KEYMILE in Dedicated Networks Trend Moving to Ethernet/IP
For dedicated networks at railway companies, maximum availability of mission-critical data and reliable transmission are top priorities. Historically, this was an area for SDH networks. However, the growing number of applications such as video surveillance, LAN coupling, or connecting WiFi hotspots, increasingly requires Ethernet/IP technologies.
Due to the strong demand for more and more bandwidth, in public communications networks migration to Ethernet/IP is already at a very advanced stage. On the other hand, operators of communications networks at railway companies, or power or water utilities, are still holding back.
Where high bandwidth is important, it’s increasingly frequently lower-cost, packet-based networks that dominate. KEYMILE is a leading technology supplier of communications solutions in access and transmission systems and has long-standing, in-depth experience. In terms of dedicated networks, the company has defined three scenarios.
1. SDH networks plus Ethernet over SDH: today, established SDH technology is primarily used in dedicated networks belonging to railway companies and utilities which require maximum availability of mission-critical data.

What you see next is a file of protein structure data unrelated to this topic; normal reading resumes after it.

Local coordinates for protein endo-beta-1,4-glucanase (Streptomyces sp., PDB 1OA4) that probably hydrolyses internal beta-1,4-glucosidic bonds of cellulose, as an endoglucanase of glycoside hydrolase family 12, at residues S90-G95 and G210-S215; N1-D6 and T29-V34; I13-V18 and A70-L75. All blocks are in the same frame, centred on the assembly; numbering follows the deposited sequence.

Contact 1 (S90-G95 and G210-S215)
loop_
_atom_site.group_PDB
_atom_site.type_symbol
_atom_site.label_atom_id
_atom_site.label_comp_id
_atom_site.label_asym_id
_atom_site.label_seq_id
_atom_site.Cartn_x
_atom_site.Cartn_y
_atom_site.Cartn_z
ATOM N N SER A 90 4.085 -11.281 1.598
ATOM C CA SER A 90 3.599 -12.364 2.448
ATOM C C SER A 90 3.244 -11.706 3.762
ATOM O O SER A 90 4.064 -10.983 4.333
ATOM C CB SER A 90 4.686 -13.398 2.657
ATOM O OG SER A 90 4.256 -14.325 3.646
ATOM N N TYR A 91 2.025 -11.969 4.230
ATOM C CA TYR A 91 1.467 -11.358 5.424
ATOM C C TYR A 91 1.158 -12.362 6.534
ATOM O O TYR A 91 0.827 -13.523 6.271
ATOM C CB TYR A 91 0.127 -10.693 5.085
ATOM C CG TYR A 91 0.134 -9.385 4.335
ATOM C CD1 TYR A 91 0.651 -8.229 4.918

Typical applications are connecting axle counters, signal boxes and tunnel monitoring. As the new terminal equipment often has just one Ethernet interface, network operators have to transmit Ethernet data streams using Ethernet over SDH (EoS) via the SDH networks.
2. SDH network and Ethernet networks at the same time: in addition to their SDH networks, a number of companies have set up Ethernet/IP-based networks. These networks function independently from one another. The traditional services run via SDH.
The new applications, like video surveillance, advertising displays on platforms, or LAN coupling, use Ethernet/IP. However, separate networks make management more complex.
3. Solely Ethernet networks: these are suitable for areas where data traffic is mostly packet-based. Should circuit-switched data transmission be required nevertheless, network operators can implement it using the CESoP function (Circuit Emulation Services over Packet).
The long-term objective is to create a standardised, integrated data network on an Ethernet/IP basis for all data communications. As a result, network operators can avoid parallel networks and isolated solutions.
"The conflict when developing dedicated networks is how to provide compatibility with existing systems and integrate new applications as well. In this case, the key issue is migrating from traditional circuit-switched to packet-based transmission, but retaining the availability and reliability of data transmission", comments Klaus Pollak, Head of Consulting & Projects at KEYMILE in Hanover.
"Even if the trend towards Ethernet/IP is clear, it will still take a while before all networks have switched to Ethernet/IP. Therefore, it’s even more important to use future-proof, flexible access and transmission platforms that provide native TDM and Ethernet/IP technology from one single system, allowing seamless migration."